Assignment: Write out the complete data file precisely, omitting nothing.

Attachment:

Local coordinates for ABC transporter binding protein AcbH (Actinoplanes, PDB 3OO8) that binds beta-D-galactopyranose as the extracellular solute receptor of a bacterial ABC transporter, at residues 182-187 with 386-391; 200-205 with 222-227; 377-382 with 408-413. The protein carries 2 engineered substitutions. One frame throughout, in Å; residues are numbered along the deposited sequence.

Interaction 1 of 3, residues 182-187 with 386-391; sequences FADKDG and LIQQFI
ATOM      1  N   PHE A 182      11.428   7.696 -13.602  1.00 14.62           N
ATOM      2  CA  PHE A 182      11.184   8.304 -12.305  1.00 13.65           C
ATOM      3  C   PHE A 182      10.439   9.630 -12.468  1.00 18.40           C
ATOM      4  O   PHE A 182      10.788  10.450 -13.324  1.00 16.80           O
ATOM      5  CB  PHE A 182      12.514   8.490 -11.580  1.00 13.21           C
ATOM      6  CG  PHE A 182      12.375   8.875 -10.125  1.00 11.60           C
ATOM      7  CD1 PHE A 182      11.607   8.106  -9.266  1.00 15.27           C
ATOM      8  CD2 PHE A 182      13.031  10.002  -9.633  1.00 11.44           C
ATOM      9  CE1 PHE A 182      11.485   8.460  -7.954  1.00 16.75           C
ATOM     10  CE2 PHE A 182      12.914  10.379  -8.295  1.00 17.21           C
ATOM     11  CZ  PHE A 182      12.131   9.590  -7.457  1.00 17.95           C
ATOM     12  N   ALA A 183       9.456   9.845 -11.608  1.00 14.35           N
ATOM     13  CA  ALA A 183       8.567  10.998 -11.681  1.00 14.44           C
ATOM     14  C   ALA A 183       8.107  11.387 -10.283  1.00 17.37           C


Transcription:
Local coordinates for ABC transporter binding protein AcbH (Actinoplanes, PDB 3OO8) that binds beta-D-galactopyranose as the extracellular solute receptor of a bacterial ABC transporter, at residues 182-187 with 386-391; 200-205 with 222-227; 377-382 with 408-413. The protein carries 2 engineered substitutions. One frame throughout, in Å; residues are numbered along the deposited sequence.

Interaction 1 of 3, residues 182-187 with 386-391; sequences FADKDG and LIQQFI
ATOM      1  N   PHE A 182      11.428   7.696 -13.602  1.00 14.62           N
ATOM      2  CA  PHE A 182      11.184   8.304 -12.305  1.00 13.65           C
ATOM      3  C   PHE A 182      10.439   9.630 -12.468  1.00 18.40           C
ATOM      4  O   PHE A 182      10.788  10.450 -13.324  1.00 16.80           O
ATOM      5  CB  PHE A 182      12.514   8.490 -11.580  1.00 13.21           C
ATOM      6  CG  PHE A 182      12.375   8.875 -10.125  1.00 11.60           C
ATOM      7  CD1 PHE A 182      11.607   8.106  -9.266  1.00 15.27           C
ATOM      8  CD2 PHE A 182      13.031  10.002  -9.633  1.00 11.44           C
ATOM      9  CE1 PHE A 182      11.485   8.460  -7.954  1.00 16.75           C
ATOM     10  CE2 PHE A 182      12.914  10.379  -8.295  1.00 17.21           C
ATOM     11  CZ  PHE A 182      12.131   9.590  -7.457  1.00 17.95           C
ATOM     12  N   ALA A 183       9.456   9.845 -11.608  1.00 14.35           N
ATOM     13  CA  ALA A 183       8.567  10.998 -11.681  1.00 14.44           C
ATOM     14  C   ALA A 183       8.107  11.387 -10.283  1.00 17.37           C